After Jake died, I got flasks inscribed with this quote from “Grace”:
history moves in us as we raise our voices and then our glasses
and gave them to the other poets who’d gathered for the elegy at AWP. In the poem, Jake summons his ancestors, the lineage behind food, hands that shaped the dough, breaths that inhaled and exhaled the recipes into being. Burners and stovetops, cast iron skillets and biscuit rings, one generation handing tradition, fellowship, the very meaning of family down to the next. It is a song, a psalm, a feast, a gratitude. At readings, I pour one out of my flask for him and read his poem first. Give thanks for the man as he does for his own, for inheritance, for what the living carry and how we must carry on.
Jake’s poetry was an investigation. An excoriation. And, ultimately, jubilation, for no matter what was unearthed, we could celebrate the flipping of the stones. As Southerners, we both long for and dread accountability. Reckoning. And Jake didn’t flinch. Not even when the reflection was at its ugliest. Not even when he himself was implicated. We ourselves. The South is a beautiful difficulty, its ugliness too easy. There is nothing simple about it. And now that he has gone, even less is understood.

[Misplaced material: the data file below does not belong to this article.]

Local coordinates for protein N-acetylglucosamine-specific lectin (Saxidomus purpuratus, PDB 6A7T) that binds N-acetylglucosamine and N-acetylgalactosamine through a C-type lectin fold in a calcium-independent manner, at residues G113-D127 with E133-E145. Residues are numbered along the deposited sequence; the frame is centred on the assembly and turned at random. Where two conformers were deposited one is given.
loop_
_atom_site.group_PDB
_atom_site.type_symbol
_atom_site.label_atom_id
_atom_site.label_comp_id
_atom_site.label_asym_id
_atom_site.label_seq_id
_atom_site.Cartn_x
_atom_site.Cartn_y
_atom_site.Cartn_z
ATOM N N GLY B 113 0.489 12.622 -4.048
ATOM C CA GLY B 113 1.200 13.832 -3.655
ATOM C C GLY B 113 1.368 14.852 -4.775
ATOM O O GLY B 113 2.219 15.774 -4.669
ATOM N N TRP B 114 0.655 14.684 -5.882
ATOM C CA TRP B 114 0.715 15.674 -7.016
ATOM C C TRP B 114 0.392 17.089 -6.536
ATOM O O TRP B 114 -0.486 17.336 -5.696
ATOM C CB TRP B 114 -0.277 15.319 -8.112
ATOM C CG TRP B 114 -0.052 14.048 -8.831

But isn’t that the very nature of grace—that you’re undeserving? The very bounty of it its unexpectedness? The fact that it is neither required nor expected? Who, me? Why me?
I think about the poet’s project, a life’s work: Inscriptions for Air an elegy for each martyr of the Civil Rights Movement. About the agony of that decision. If I speak for the dead, am I not just reifying the racial dynamics that say I am entitled to? If I do not speak for the dead, who will?
I think about the poet himself, cut down at the age of 40, only from within. The body the briefest, most fragile of containers. The words, the breath, only, transcendent.